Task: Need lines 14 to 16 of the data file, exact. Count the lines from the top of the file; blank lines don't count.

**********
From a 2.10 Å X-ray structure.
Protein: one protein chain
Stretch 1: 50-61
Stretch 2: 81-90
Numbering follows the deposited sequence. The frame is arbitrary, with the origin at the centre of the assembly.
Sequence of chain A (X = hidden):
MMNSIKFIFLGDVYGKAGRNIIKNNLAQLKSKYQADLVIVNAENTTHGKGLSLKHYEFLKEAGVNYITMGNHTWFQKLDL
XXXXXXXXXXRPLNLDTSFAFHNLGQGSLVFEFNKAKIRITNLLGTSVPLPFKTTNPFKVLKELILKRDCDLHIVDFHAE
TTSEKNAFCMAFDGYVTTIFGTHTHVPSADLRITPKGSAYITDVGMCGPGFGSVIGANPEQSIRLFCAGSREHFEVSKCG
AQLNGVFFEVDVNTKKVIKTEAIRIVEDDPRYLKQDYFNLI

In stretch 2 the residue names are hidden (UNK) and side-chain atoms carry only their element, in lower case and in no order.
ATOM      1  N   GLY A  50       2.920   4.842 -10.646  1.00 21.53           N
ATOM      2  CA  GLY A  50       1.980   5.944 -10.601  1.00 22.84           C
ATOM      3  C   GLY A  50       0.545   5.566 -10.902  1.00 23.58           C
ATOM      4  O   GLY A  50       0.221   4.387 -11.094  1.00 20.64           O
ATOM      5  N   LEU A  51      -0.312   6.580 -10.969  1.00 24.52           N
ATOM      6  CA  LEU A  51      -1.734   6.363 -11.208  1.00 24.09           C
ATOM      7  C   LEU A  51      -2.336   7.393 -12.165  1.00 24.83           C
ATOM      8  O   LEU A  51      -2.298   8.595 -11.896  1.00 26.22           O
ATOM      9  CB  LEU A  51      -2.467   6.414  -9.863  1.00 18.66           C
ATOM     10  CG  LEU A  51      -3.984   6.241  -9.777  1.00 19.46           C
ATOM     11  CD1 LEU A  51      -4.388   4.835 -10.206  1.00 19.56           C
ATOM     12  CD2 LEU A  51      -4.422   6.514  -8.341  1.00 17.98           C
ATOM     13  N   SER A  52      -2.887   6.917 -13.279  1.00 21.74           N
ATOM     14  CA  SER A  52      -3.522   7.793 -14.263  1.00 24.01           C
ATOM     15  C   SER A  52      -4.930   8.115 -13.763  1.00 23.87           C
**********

ATOM      3  C   GLY A  50       0.545   5.566 -10.902  1.00 23.58           C
ATOM      4  O   GLY A  50       0.221   4.387 -11.094  1.00 20.64           O
ATOM      5  N   LEU A  51      -0.312   6.580 -10.969  1.00 24.52           N